Two United Association Veterans in Piping alumni recently had the honor of meeting President Biden and shaking his hand during a Labor Day event at the White House.
The event was meant to highlight the importance of the president’s Build Back Better agenda to the veteran community.
Rachel Lablance and Sean-Keoni Ellis were part of the Union Veterans Council, AFL-CIO Labor Day White House Delegation.
“Union careers give veterans the opportunity to not only take care of ourselves and our families, they give veterans the ability to serve again,” said Executive Director of the Union Veterans Council, AFL-CIO and U.S. Army veteran Will Attig. “As evidenced by the stories of the union veterans at the White House today, given the opportunity, veterans won’t just succeed, we will thrive.”
Lablance and Ellis are among more than 1 million veterans actively working in union jobs that have allowed them to forge a solid, middle class lifestyle that provides for themselves and their families. The pair both made the transition from military service to a union career via the UA VIP program, which provides active duty service members with valuable skills training so they can easily transition out of the military and begin careers in the union pipe trades industry.
An unforgettable day for VIP veterans
Lablance sat just five seats away from Biden’s podium. She described the opportunity as “surreal.”
“To be able to walk into the White House and hear the AFL-CIO President, Liz Shuler, and President Biden's speeches was super motivating,” Lablance said. “Knowing that Sean and I were invited to such an event because we are veterans and VIP graduates still kind of leaves me in awe!
“There's a lot of negativity in the world, especially right now,” Lablance added. “But to provide veterans this kind of opportunity and hear positive speeches on how we can build back America with union jobs and provide veterans an opportunity to excel again — it doesn't get much better than that!”
Ellis was also impressed with the amount of camaraderie and support for unions the event inspired.
“To be honest the motivation in that room regarding labor was immense. Their commitment to Building Back Better is second to none,” Ellis said. “The president was extremely personable and really understood what the veteran community is going through, day by day.”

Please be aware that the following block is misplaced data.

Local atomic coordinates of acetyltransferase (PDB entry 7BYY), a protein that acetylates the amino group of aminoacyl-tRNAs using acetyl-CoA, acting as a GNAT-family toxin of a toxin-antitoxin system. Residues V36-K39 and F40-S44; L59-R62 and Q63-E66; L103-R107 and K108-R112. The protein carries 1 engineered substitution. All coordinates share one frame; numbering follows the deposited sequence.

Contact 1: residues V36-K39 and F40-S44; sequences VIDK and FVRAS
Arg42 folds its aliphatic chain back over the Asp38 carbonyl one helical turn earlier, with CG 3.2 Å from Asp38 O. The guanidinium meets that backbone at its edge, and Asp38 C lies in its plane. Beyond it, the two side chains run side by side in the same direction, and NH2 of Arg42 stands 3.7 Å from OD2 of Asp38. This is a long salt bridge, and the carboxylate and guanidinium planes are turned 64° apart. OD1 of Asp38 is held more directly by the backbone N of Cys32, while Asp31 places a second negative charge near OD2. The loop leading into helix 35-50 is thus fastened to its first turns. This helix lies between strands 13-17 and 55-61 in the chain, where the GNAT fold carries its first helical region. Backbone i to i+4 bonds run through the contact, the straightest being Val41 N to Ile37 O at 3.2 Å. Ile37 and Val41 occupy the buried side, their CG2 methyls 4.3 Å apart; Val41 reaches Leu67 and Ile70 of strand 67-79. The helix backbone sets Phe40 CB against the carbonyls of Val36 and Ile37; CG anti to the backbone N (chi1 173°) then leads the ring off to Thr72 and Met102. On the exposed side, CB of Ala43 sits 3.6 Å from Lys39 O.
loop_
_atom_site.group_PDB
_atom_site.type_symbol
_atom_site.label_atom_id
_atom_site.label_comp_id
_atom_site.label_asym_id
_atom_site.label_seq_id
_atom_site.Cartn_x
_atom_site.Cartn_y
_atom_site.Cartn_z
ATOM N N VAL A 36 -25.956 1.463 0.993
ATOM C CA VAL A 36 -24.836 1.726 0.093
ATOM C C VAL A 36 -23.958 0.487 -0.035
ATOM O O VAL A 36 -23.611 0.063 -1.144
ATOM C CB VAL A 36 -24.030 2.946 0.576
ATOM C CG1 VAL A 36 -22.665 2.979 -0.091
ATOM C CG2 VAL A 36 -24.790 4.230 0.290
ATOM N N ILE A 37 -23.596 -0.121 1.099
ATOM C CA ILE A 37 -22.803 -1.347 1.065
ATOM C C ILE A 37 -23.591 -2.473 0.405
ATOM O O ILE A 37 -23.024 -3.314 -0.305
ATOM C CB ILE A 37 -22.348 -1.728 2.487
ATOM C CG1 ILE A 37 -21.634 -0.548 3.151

Ellis also appreciated how much the UA supports the veteran community.
“To see the depth of what the UA will go through to support the veteran community is amazing,” he said. “Everywhere I went at the AFL-CIO building they knew about our program and what the UA has done for the past decade.”
Successful union careers after military service
Lablance, a former Sergeant in the U.S. Marine Corps, is now a Journeyman Pipefitter/Welder, working at one of the most advanced coal-fired powerhouses in America.
In the military, she worked as a MOS-6092 Aircraft Structural Mechanic/ Welder, including time in Afghanistan.
“Being in the union has been a great opportunity for me,” Lablance said. “The UA offered the Veterans In Piping Program at Camp Lejeune that allowed me and my family to transition out of the military very smoothly.
“I was able to obtain the UA welding certifications, OSHA 30 and everything that was needed and required in order to get me to work right away,” she added. “Because of this I was able to buy a house and establish myself in a whole new environment in a short amount of time.”
Joining the Marine Corps in 2006, Ellis graduated from the UA VIP program at Camp Pendleton in 2011. He started his UA apprenticeship immediately after transitioning out of the military and became a journeyman in 2015. He then went on to become the Lead VIP Instructor at Camp Pendleton from 2016 to 2021.
He also teaches Veterans in Apprenticeship offered as a regional course and at the UA Instructor Training Program held annually in Ann Arbor, Michigan. Ellis is now the Political Organizer with UA Local 230 in San Diego.
“Being in the union has provided the structure and opportunities my family has needed to be successful in our transition from the military into civilian life,” Ellis said. “Since leaving the military, my family and I have never had to worry about medical bills piling up because the union has provided excellent health care and medical benefits.
“I was able to make good consistent pay in order to purchase a home in San Diego, where for many of my peers that has been unobtainable,” Ellis added. “Being a part of the UA has given me my ‘mission’ back. My mission is and always has been to serve an organization and a cause that is greater than myself."